The serial number of this model means it was made in 1991, which means there had already been a couple of revisions to the original processor, due to changes in manufacturing, but what I don’t get is this: a faster processor was put in, but it was throttled to the same speed as the original one. Why? If it didn’t work in exactly the same way as the previous versions, would it be less trustworthy? Possibly – business has different priorities from maths and science, and if you’re a company like Goldman Sachs, which used to give every new employee a 12C, you want everything to work in the way you expect, even if you have to make it worse? 

In 2003, HP introduced the 12C Platinum, not Silver, Platinum, Platinum. You now have the option of an equal button, you now have brackets, and a modern ARM processor replaces the original HP “Nut.” A very modern machine. However, you can still buy the original... [PRESS BOTH CALCULATORS TO FACE]

Spreadsheets should have taken over financial calculators entirely by now but, like scientific calculators, you still need them for education, and you still need them for exams. Only four calculators are permitted for use in Chartered Financial Analyst and Chartered Management Accountant exams, and the 12C and 12C Platinum are two of them. The other two are by Texas Instruments: their BAII Plus, and the BAII Professional. They cover all the main functions, and nothing more. No short cuts, no fancy menus. They have been the go-to devices for so long, there is little point in buying or making anything else, or buying and making anything better.   

Incidentally, both HP and TI’s financial calculators are made for them now, by a company based in Taiwan. Kinpo Electronics also produce calculators for Casio and Canon. The old calculator arms race must be over if they are all coming from the same place.

I should explain that. The early years of calculators really was a race. Texas Instruments created the first prototype for a four-function calculator, known as the “Cal-Tech” prototype, in 1967, but like the production version they made with Canon, the Pocketronic of 1969, they used a paper tape to display the results. Sharp were the first to use an electronic display, on their EL-8 in 1971, but once TI started making their processors available to buy, and once they started selling their own calculators in 1973, the prices of machines crashed – from hundreds of pounds in 1970, to under £10 by 1975. Trying to undercut TI, other calculator makers like Commodore started buying up companies that made their own chips. In Commodore’s case, buying one company, MOS Technology, brought them into contact with the engineer Chuck Peddle, who told them to get into making computers instead, as calculators will become a dead end. The first Commodore computer, the PET, appeared in 1977, and the MOS 6502 processor found in it can also be found in the Commodore VIC-20 and 64, the Apple II, the BBC Micro, the Atari 2600, the Acorn Electron, and some game machine produced by Nintendo. Texas Instruments ultimately failed at home computers, but did invent the Speak & Spell.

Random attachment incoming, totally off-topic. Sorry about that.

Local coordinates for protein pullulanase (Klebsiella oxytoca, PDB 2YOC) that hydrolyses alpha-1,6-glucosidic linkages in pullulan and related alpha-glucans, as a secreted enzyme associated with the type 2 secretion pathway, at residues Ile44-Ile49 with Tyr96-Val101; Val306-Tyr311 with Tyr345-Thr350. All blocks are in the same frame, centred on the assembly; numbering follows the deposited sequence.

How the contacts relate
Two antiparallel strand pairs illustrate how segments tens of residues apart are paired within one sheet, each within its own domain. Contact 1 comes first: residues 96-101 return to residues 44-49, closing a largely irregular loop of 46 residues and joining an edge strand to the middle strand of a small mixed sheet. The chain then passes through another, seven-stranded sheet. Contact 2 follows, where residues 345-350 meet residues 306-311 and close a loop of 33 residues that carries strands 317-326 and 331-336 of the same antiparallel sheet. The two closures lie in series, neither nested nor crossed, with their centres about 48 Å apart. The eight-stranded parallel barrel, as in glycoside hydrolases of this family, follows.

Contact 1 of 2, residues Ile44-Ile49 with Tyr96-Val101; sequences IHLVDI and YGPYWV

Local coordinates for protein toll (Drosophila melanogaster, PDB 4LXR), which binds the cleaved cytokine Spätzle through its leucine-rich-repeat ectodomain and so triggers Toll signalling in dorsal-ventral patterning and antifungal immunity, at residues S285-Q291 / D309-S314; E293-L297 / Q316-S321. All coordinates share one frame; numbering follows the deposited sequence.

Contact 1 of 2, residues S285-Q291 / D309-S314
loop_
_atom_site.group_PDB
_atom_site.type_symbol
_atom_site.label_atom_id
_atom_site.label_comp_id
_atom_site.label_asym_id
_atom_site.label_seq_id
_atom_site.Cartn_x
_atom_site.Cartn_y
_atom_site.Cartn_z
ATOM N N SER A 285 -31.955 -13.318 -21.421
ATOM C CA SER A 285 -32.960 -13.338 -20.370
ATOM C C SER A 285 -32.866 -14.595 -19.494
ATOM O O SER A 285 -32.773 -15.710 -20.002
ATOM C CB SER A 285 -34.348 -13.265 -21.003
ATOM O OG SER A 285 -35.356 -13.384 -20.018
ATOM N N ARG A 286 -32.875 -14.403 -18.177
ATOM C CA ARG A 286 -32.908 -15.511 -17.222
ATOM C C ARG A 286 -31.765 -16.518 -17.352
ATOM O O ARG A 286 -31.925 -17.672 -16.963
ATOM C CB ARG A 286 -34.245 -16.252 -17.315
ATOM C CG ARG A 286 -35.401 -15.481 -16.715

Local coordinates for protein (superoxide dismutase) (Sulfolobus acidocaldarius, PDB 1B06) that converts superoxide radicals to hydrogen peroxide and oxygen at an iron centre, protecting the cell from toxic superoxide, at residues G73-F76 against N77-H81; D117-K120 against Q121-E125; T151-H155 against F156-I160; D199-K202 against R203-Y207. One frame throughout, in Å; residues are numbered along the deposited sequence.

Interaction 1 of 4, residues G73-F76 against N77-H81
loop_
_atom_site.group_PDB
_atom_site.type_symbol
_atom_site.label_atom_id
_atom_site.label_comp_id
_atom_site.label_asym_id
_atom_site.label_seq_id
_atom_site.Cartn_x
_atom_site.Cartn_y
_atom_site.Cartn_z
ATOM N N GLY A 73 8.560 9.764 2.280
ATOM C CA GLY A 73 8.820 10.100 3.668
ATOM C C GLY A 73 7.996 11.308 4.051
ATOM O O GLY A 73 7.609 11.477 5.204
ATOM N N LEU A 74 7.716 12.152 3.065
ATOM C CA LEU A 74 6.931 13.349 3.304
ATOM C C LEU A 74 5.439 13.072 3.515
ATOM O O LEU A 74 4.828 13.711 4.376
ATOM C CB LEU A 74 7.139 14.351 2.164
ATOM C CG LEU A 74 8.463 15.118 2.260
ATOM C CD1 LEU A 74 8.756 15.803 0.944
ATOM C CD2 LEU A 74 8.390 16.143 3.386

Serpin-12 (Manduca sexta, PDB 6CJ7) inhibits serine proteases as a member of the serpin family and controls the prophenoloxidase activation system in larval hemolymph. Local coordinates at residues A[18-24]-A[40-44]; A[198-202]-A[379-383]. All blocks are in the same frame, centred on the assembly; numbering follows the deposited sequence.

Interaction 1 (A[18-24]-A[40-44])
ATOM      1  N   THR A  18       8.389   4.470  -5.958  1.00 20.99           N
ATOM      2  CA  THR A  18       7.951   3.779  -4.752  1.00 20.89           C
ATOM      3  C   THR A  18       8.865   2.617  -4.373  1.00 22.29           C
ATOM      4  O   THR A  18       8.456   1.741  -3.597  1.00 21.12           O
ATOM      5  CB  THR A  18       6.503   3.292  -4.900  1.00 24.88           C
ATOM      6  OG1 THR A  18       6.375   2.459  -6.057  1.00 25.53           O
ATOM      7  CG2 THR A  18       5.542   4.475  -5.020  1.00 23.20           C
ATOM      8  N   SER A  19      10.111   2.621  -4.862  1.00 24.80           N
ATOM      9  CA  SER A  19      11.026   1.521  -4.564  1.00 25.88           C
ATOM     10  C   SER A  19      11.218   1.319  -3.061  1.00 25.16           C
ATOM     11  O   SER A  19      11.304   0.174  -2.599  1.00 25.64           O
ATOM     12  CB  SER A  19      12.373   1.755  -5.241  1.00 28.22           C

Where are calculators now? If you live in the UK, calculators are made by Casio and... that’s about it. If you live in the United States, you could say the same with Texas Instruments. If you want a scientific calculator, it will most likely have the words “Natural Display,” or “Classwiz,” written on it, because the focus is on education, and on how equations work, rather than just entering the numbers. At the same time, the graphing calculator is the last major calculator battle between Casio, HP and Texas Instruments [TI INSPIRE] – honestly, there just aren’t enough buttons on that. 

What is the best calculator to buy? Obviously, it depends on what you need. There is a reason why Casio and TI are the best-known brands, it is because they are the most comprehensive, the easiest to use, and they are what everyone else has. I honestly think the Casio FX-991EX Classwiz is the best, most comprehensive calculator on sale today, and has been made to be perfect for GCSE and A-Level students. But my favourite calculator to use? [HOLDING UP HP-12C] How about the one so perfect that no-one wants to let it go? 

Thank you for listening and watching. Again, if would like to see more please like, subscribe, or ring the bell. In the meantime, the nostalgia culture crisis continues every week at [].